Posted: January 12, 2010
Recruit and retain the best in 2010
Six ways to make sure you pick the cream of the cropScott Theodore
As a brighter economic landscape emerges, the job market should open up. This means more applicants knocking on your door and competitors possibly recruiting your star performers. How do you attract and retain the best staff? Here are some suggestions:
• Begin with the end in mind. Determine your staffing needs, job descriptions and the attributes of an ideal candidate. Seek employees whose goals and values fit those of your business.
• Start with a wide funnel. Potential employees come from a variety of resources, such as referrals, internship programs, and open-ended sources, like the Internet. If you seek referrals, tap into your networks-employees, colleagues, clients, and even family. Often, they can steer you to candidates who will be a great fit within the company.
• Consider an internship program. The Northwestern Mutual Financial Network has a highly regarded and respected internship program, and in our business, we've been fortunate to find many graduating students who have built successful careers with us. At Northwestern Mutual-Denver, about 25 percent of our interns continue as full-time financial representatives. Even a modest internship program can prove a wise investment.
• With outside candidates, take extra time to get to know who they are and let them meet people in the organization. Expose them to the company's culture to see if there is a mutual fit.
• Consider dedicating one or more people to recruiting and staffing. Whether you have an internal recruiting department, or outsource to a third party, you'll find it a prudent investment.
• Don't rush it. Take your time to evaluate candidates with screenings, interviews, assessments (if appropriate) and to dig deeper into who the candidate is. Select the best employees by interacting with them to make sure they are the right fit. Measure twice and cut once, as they say. Let the candidate show you how much they want the position and the work they are willing to put into it.
Once new hires are in place, build a long-standing relationship with them as they continue advancing within the organization. A good match of values and culture is the first step to keeping employees. However, there are additional steps you can take to retain the best and brightest.
• Keep people connected. Give your employees opportunities to interact, whether through events, meetings, company communications and brainstorms. Keeping people connected helps them stay focused and offers them the opportunity to learn from each other.
• Offer a competitive benefits package. Besides medical and dental insurance, consider including disability, life and long-term care insurance. Set up a retirement plan, like a SIMPLE IRA plan, which is especially designed for small businesses of 100 or fewer employees. Such plans allow employees to contribute pre-tax funds from their pay, with an employer matching up to 3 percent of their annual salary. For larger companies, consider a more traditional 401(k) plan or profit-sharing plan.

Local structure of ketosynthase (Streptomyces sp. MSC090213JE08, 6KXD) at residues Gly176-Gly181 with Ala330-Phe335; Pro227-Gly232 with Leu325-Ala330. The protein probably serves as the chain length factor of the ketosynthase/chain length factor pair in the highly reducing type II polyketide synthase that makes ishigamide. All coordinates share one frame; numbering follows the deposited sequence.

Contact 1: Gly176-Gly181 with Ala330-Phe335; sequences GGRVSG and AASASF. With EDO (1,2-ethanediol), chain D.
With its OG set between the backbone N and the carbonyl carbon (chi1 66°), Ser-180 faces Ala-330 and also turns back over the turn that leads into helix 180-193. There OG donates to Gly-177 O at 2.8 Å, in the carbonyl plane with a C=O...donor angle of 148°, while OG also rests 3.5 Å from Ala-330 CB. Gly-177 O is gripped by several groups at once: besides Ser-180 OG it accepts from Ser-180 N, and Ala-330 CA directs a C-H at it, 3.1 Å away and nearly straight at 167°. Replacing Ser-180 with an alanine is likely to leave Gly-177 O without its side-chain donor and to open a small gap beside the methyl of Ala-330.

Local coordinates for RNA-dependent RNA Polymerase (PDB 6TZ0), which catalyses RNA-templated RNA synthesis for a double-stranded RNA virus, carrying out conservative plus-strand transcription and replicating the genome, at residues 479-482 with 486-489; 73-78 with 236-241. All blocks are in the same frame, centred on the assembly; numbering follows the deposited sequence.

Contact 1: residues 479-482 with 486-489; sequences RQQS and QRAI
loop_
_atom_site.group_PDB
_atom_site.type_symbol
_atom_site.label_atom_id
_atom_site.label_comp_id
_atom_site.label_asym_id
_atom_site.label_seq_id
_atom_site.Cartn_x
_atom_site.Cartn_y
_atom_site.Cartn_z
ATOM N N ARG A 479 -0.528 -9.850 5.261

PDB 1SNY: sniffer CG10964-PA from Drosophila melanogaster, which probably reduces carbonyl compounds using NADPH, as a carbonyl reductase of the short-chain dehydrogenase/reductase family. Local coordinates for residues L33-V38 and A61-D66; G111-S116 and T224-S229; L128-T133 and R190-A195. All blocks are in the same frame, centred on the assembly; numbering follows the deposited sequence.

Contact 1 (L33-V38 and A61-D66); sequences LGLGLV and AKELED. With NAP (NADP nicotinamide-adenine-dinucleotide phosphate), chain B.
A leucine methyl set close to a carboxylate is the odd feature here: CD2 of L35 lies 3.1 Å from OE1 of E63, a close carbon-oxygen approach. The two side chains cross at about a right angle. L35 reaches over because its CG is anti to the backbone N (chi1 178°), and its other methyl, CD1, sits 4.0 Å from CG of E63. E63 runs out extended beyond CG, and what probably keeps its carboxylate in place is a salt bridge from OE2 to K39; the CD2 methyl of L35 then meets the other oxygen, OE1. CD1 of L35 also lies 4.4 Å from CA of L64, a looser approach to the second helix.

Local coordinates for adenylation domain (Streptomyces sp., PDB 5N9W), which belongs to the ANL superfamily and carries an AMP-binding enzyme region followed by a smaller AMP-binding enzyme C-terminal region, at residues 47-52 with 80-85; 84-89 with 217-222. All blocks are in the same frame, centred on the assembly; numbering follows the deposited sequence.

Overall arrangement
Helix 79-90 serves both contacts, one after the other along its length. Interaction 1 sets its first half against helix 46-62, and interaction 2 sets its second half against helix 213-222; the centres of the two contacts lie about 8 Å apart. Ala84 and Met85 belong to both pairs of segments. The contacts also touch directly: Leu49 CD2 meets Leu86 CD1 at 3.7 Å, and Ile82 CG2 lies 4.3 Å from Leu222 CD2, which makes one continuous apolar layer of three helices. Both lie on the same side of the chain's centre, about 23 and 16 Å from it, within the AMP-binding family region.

• Consider other perks too. If volunteerism is important to the company, give time off for employees to do charity work and get involved in the community. At our office, we give two full days (or four half-days) to employees annually to do just that. Or, let employees take their birthdays off. Think of incentive awards or small gifts-especially if they reinforce ideas and goals you've established.
• Employ training and mentoring programs. Training your staff and giving them tools to grow in their career will not only help your business, it will make employees happy as well. Cross-training also can ensure your company weathers prolonged employee absences or attrition. A mentor serves as a valuable resource for any employee to learn more about their job and fresh ideas about the business, company and industry. And remember, even seasoned veterans can learn from new employees, particularly in our exploding digital technology world.
• Coach. If something isn't working with an employee, coach them to where you need them to be within the organization. If it still isn't working, don't be afraid to coach them out of the company. It may be in the best interest of the company and the employee.
Your employees are your greatest assets. They will drive your growth, retain the loyalty of customers, and create the culture you favor.
This article was prepared by Northwestern Mutual with the cooperation of Scott Theodore, CLU, ChFC, CFP®. Theodore is the managing partner of Northwestern Mutual - Denver, a network office of The Northwestern Mutual Life Insurance Company, Milwaukee, WI (NM) Northwestern Mutual Financial Network is the marketing name for the sales and distribution arm of (NM). Northwestern Long Term Care Insurance Company, Milwaukee, WI, is a subsidiary of NM.